Opening the curtains and wow another fabulous day. Today we had the Buckby Flight to do and that's one flight I like to get under one's belt. As I took FS away from the mooring a chap on a hire boat came past. I could see how much trouble he had in seeing where he was going. Hand shielding the eyes, his cap was not doing a very good job in stopping the glare of the sun on the water, it's a killer at this time of year. With it so low on the horizon I'm so glad we were heading in a westerly direction and had the sun on our backs. A three mile journey lay ahead, roughly to the bottom of the flight and today we were wedged between the railway and the M1. It became quite noisy at times. It wasn't long before another boat was seen in the distance, we made a comment how it would be just our luck for them to turn into Whilton Marina and not go up the flight. We do so like having locking buddies, not just because it makes going up the flight easier but I would have someone to talk to. After all it gets lonely being in the lock by yourself. Ian gets to chat to gongoozlers, which in the past has made him forget I'm down in the dark depths expecting to rise up at any minute. I have sounded the horn before to remind him that he is supposed to lift a paddle!
Anyway, eventually the bottom lock came into view, I deposited Ian on the bank to help set the lock, the lady having already alighted. Good news indeed for they too were heading up. Then a sight I wasn't expecting to see. Where was the person steering that boat? Gosh, I had fears that something may have happened but as I stood pondering what to do, out popped the chap. Phew, no need to raise the alarm!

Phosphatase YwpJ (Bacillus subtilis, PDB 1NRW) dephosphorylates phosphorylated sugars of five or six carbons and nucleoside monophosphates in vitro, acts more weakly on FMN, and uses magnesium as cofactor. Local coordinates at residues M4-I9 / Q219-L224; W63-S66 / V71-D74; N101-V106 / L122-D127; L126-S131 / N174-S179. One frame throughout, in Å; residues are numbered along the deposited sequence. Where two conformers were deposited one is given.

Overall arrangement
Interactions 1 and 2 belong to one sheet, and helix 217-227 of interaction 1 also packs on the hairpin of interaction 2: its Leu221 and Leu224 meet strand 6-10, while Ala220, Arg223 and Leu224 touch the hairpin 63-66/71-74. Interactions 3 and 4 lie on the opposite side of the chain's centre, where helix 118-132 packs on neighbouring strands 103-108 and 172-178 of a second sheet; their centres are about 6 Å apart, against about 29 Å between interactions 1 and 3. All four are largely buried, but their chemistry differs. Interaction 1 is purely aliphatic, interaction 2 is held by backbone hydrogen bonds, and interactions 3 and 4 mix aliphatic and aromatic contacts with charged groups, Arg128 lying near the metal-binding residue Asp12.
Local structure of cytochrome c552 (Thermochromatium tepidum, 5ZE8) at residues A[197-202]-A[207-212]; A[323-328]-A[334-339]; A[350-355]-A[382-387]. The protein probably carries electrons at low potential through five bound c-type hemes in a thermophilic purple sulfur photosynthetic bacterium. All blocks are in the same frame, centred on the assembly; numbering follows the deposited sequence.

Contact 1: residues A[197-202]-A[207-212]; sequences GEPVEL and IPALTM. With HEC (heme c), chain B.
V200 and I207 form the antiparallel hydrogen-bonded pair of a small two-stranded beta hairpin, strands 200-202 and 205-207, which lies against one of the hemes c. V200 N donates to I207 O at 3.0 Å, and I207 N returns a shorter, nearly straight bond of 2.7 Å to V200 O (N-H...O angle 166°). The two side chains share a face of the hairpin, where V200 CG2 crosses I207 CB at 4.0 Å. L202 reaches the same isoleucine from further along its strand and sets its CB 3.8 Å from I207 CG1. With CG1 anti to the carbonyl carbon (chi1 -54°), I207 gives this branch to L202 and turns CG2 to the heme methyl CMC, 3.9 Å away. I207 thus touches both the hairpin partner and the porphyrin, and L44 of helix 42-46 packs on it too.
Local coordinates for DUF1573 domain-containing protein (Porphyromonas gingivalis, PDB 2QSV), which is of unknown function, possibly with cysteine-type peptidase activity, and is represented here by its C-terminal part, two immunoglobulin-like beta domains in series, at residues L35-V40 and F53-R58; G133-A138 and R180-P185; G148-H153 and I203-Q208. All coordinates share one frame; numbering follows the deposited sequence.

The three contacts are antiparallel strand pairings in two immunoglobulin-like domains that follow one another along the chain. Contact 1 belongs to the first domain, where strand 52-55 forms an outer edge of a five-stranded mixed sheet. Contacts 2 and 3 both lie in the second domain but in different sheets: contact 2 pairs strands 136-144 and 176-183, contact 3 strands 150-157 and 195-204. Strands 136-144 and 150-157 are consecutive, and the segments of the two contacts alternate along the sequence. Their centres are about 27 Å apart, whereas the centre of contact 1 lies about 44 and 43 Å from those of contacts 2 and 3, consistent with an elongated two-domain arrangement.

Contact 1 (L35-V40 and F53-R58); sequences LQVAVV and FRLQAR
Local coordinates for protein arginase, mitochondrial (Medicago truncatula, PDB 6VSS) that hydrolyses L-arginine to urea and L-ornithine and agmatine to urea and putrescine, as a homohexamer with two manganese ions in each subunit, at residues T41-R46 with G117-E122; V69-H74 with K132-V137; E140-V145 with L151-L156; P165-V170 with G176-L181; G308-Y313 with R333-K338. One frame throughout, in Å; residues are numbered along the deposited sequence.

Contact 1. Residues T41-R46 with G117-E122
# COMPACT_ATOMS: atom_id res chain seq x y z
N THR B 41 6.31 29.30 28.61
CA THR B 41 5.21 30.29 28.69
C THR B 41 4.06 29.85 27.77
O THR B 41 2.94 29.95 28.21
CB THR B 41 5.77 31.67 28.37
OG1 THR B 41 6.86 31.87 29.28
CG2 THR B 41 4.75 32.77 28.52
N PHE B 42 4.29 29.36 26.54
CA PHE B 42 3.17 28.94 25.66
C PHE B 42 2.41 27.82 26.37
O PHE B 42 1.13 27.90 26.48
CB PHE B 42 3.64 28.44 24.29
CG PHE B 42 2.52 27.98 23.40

So we ascended all 7 locks, chatted to each other as we stayed side by side in the lock chamber and also in the pound between locks. We only had to separate when two boats headed in our direction having just exited the next lock. But both boats came together again to enter the chamber as one, a perfect scenario as no need for any ropes to be thrown to those above. It was a joy to lock up the flight this way.
Chatting as one does, we found out their names, Lisa and Phil and what was uncanny was how similar we all were. Both Ian and Phil were engineers, and Lisa also owned horses just like myself. And even more uncanny was Lisa used to live very near to where I had the kennels in Swannington. I may even have looked after her dog although we did work out in the end that I had already sold the business by then,
Top lock was reached in roughly 2 hours. Above the lock and on the visitor moorings was to be our stop for the night, and with a space big enough for two boats, Phil and Lisa also decided to call it quits.
It was lovely to meet them, and to have locking buddies like that was a dream, You don't always get someone who is prepared to enter a lock together, quite a few still prefer to go in one at a time but when it does happen, it's amazing and very satisfying.
And seen on route,
|This bush looked to have been dislodged from the bank|
And what was CRT thinking?? Somehow I think this sunken boat has been here for a very long time! Was that an overstay notice tied to the hull?